Early in April I spent some time in Georgia, visiting my brother. Since I am not overly fond of hot weather, spring seemed the optimal time to go, so with temperatures near 70 I headed south. Unfortunately for the people of Georgia, I brought the cooler temperatures of Maine with me. I don’t believe the temperatures ever climbed above 65 during my entire visit and I am sure I heard a collective cheer from the inhabitants of that state as I boarded my plane back to Maine.
Knowing that I like to be outdoors, we headed an hour north one day, to visit Amicalola Falls. The park, where the falls are located, is the southern terminus of the Appalachian Trail and I thought it would be rather fun to have bragging rights that I at least walked a small (very small) portion of the AT. Alas, it was not to be, for the trail to the top of Amicalola Falls is called the Appalachian Trails Approach. Note the word “Approach”. This trail runs 8.5 miles to the top of Springer Mountain where the AT actually begins. I thought that was a bit of a rub since there is a sign and a plaque at the visitor’s center boasting that Mt. Katahdin, Maine is 2108.5 miles away.
Disappointed that I would not be able to tell of my exploits on the AT trail, I was still determined to reach the top of the falls. From the visitor’s center, we began our hike on a boardwalk leading towards the Appalachian Trails Approach. Along the way, I noticed the red buds of Trillium and white foamflowers already in bloom.
Soon enough we crossed the road to continue our journey in the woods. The trail followed a stream before depositing us near the Reflecting Pool. As I gazed up to the top of the falls, I wondered how we were going to make it all the way up. I am not the sturdiest of hikers but I knew my brother was even less so and wondered if these two old fogies were capable of making this journey.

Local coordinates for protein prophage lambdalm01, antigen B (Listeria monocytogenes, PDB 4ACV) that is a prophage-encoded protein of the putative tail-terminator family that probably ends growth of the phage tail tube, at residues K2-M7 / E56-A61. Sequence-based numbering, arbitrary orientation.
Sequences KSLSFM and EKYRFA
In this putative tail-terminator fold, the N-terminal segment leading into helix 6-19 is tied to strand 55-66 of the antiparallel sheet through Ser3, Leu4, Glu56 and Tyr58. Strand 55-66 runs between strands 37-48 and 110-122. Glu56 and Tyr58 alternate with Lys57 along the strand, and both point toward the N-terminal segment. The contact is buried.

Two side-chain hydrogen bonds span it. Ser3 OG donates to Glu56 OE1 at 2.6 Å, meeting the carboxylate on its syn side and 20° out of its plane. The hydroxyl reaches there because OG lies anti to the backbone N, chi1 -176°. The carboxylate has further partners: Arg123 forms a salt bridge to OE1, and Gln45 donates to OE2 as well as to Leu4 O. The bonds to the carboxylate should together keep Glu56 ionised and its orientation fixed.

After taking some family photos, we continued around the Reflecting Pool towards the trail that would eventually deposit us at the top of the falls. At this point, the path began an upward incline, but since it consisted of broken down pavement, I found it more difficult to traverse than a dirt trail obstructed with roots and rocks. Once we completed this section, we were greeted by a sign informing us that we were about to ascend 175 steps. I am sure these stairs made the journey easier but it certainly seemed a bit strenuous at the time.
At the end of the stairs we crossed the observation bridge, noting how much closer we were to the falls. It was pretty impressive watching the water flow over the cliffs above. We continued our journey only to discover our hard work was not over yet. When we rounded a curve in the trail, we found another sign indicating that we were about to climb another 425 steps. Fortunately, we found that every 75 steps or so, benches were placed along the stairs (yes, I counted). The more steps we climbed, the more frequently we felt we had to stop, but we were determined to get to the top. Of course my niece had already made it to the top, turned around to meet us with about 100 more steps to go and joined us back up to the top. Oh, to be young and agile again!
Finally, after 600+ steps, we made it to the top. Here, we could absorb the sound of the falls, the early spring foliage of the region and the mountains in the distance. Beauty, only nature can offer. After studying the view (and recovering from our climb), we descended the 600 steps back to our car. My brother bragged about hiking 5 miles, but after studying the trail map, I knew we had only hiked a mile up to the top of Amicalola Falls and a mile down. I did not have the heart to tell him.